LAS VEGAS – England’s Dom Barrett became the second international player ever to win the PBA World Championship when he held off reigning PBA Player of the Year Sean Rash of Montgomery, Ill., 238-235, in the title match at the South Point Hotel and Casino complex.
The 55th World Championship, which aired Sunday on ESPN, was the fifth and final PBA Tour championship event held as part of PBA World Series of Bowling V.
“Right now I couldn’t be happier,” Barrett said after joining Finland’s Osku Palermaa, the 2011 World Champion, as the second international player to win the event. “It’s a very special feeling, one you don’t often get in bowling, so I’m going to make the most of it.”
Barrett, the leading qualifier over 52 games of qualifying and match play, locked up his third PBA Tour title with three strikes in the 10th frame, although he prematurely began to celebrate after his second strike, thinking that shot had clinched the victory.
“I tried to stay calm all week, not get ahead of myself, trying to keep my heart rate the same and my emotions in check,” the 28-year-old British star said of his emotional outburst. “I know some Americans come across as a bit brash, but I consciously try not to do that. I try to stay very much in the moment, but I guess that was two weeks’ worth of joy and excitement coming out.
“I couldn’t see the scoreboard from where I sat. I thought I had enough, but my corner man said I needed some more, so I got myself composed again. I knew I had count in my favor, so it was a matter of hitting the pocket one more time.”
Needing eight pins on his final ball to shut out Rash, Barrett threw another strike.
Barrett, who lost to Ryan Ciminelli of Cheektowaga, N.Y., in the title match of the Chameleon Championship earlier in the World Series, and failed to advance to the television finals in the 2012 World Championship after leading the tournament going into the final round of match play, said he put those disappointments to good use.
“I was pretty disappointed in the Chameleon, but I really didn’t have a chance because (Ciminelli) bowled so well,” Barrett said. “You always learn more from your failures than your successes, but it’s still important to have success. If you go around losing all the time, you’re not going to want to do this much longer.
“Last year’s World Championship really hurt, too. The pain makes you go home, knuckle down a little more, try a little bit harder, and bowl for days like today.”
Rash, who needed the title to bolster his chances for a second straight PBA Player of the Year award, is one of those emotional players Barrett was referring to, so he didn’t fault Barrett for his emotional display.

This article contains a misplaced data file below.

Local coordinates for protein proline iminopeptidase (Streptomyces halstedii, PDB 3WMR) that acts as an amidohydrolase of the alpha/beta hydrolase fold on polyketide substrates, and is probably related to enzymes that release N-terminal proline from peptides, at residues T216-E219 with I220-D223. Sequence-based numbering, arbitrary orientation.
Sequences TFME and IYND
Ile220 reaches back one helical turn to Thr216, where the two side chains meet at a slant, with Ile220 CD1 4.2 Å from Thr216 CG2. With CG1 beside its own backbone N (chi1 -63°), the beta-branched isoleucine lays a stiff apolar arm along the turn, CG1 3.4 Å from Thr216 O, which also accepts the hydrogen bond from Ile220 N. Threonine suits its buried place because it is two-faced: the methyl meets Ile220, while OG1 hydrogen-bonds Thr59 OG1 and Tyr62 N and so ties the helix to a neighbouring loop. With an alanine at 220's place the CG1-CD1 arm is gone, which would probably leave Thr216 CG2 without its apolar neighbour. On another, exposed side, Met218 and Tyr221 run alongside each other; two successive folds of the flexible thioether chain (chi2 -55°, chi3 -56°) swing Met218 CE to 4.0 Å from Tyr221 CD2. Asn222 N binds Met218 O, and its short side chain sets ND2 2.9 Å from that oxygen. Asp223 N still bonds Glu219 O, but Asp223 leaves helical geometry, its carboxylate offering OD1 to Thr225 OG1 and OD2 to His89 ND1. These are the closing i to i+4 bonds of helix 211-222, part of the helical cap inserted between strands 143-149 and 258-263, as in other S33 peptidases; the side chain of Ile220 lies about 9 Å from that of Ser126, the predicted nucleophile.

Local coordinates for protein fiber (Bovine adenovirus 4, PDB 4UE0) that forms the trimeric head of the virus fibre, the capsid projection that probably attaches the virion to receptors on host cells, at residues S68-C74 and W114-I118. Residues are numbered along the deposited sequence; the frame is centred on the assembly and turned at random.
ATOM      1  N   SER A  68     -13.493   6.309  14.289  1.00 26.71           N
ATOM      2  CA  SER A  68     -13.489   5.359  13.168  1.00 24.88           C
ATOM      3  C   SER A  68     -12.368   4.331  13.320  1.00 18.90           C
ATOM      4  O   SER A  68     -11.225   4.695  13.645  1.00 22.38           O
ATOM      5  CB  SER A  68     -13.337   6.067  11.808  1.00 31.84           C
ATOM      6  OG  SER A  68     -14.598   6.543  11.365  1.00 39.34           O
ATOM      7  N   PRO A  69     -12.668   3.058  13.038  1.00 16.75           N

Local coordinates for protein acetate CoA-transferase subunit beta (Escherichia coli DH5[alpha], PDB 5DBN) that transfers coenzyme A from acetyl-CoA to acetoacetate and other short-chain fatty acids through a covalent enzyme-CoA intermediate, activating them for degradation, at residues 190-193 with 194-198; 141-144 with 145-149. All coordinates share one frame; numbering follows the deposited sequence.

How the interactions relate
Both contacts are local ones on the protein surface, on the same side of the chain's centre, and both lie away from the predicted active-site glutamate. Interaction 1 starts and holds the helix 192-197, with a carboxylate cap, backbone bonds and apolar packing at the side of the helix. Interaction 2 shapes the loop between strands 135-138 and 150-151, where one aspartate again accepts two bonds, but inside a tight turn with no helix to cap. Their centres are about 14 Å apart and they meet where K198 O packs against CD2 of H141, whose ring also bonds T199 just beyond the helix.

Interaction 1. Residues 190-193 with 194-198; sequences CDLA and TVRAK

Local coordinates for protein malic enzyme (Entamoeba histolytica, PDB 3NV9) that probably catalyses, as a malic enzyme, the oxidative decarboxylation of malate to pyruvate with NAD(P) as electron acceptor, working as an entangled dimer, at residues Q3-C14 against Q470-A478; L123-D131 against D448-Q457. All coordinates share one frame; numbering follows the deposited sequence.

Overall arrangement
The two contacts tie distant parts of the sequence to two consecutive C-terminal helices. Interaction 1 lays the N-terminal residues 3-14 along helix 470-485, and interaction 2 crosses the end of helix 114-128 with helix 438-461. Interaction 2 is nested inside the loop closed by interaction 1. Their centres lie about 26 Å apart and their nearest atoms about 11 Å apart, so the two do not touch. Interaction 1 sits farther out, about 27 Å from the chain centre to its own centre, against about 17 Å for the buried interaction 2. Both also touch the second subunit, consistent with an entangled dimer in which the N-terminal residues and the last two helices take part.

“Dom made some great shots toward the end,” Rash said. “He apologized (for his outburst) because he thought he had shut me out and he got a little excited.
“He bowled good, I bowled good,” said Rash, who finished the match with six strikes, but couldn’t overcome a missed 6-10 spare conversion in the third frame over an otherwise error-free game. “It could have gone either way. I guess the good news is, I finished second instead of third like I have in four out of the last five World Championships, so maybe next year I can win this thing.”
Another finalist who saw his PBA Player of the Year hopes fade was PBA Hall of Famer Pete Weber of St. Ann, Mo. At age 51, Weber fought his way into the final field as the No. 5 qualifier and struck on eight of his first nine shots to eliminate 2009 World Champion Tom Smallwood of Saginaw, Mich., 258-237, in the first match. Weber, trying for a record 11th PBA major championship, did exactly the same thing in edging Mike Fagan of Fort Worth, Texas, 258-246, in the second match.
Despite starting the semifinal match with six strikes, Weber’s hopes ended when Rash struck on 11 of 12 shots on his way to a 279-249 victory.
Coverage of the PBA World Series of Bowling resumes on ESPN on Sunday, Jan. 5, at 1 p.m. ET with the World Bowling Tour Men’s and Women’s Finals presented by the PBA. Each final features the three point leaders from a two-year rolling points list based on tournaments held around the world. In the women’s final, points leader Kelly Kulick of Union, N.J., will bowl for the title against the winner of a preliminary match between fellow Americans Liz Johnson of Cheektowaga, N.Y., and Missy Parkin of Laguna Hills, Calif. In the men’s final, Rash is the top qualifier and will bowl the winner of a preliminary match between 2011 WBT Men’s champion Mika Koivuniemi of Finland and Fagan.
A recap of the PBA World Championship and a preview of the WBT events, along with other features, will be available Monday on “The Bowling Center” on YouTube.com. Xtra Frame subscribers who may have missed Sunday’s telecasts will be able to watch the finals “on demand” in the Xtra Frame archives three days after the original show airs.
2013 PBA WORLD CHAMPIONSHIP
South Point Exhibition Hall, Las Vegas, Nov. 3 (ESPN telecast Dec. 29)
1, Dom Barrett, England, $50,000.
2, Sean Rash, Montgomery, Ill., $25,000.
3, Pete Weber, St. Ann, Mo., $15,000.
4, Mike Fagan, Fort Worth, Texas, $12,000.
5, Tom Smallwood, Saginaw, Mich., $10,000.
Match One – Weber def. Smallwood, 258-237.
Match Two – Weber def. Fagan 258-246.
Semifinal Match – Rash def. Weber, 279-249.
Championship Match – Barrett def. Rash, 238-235.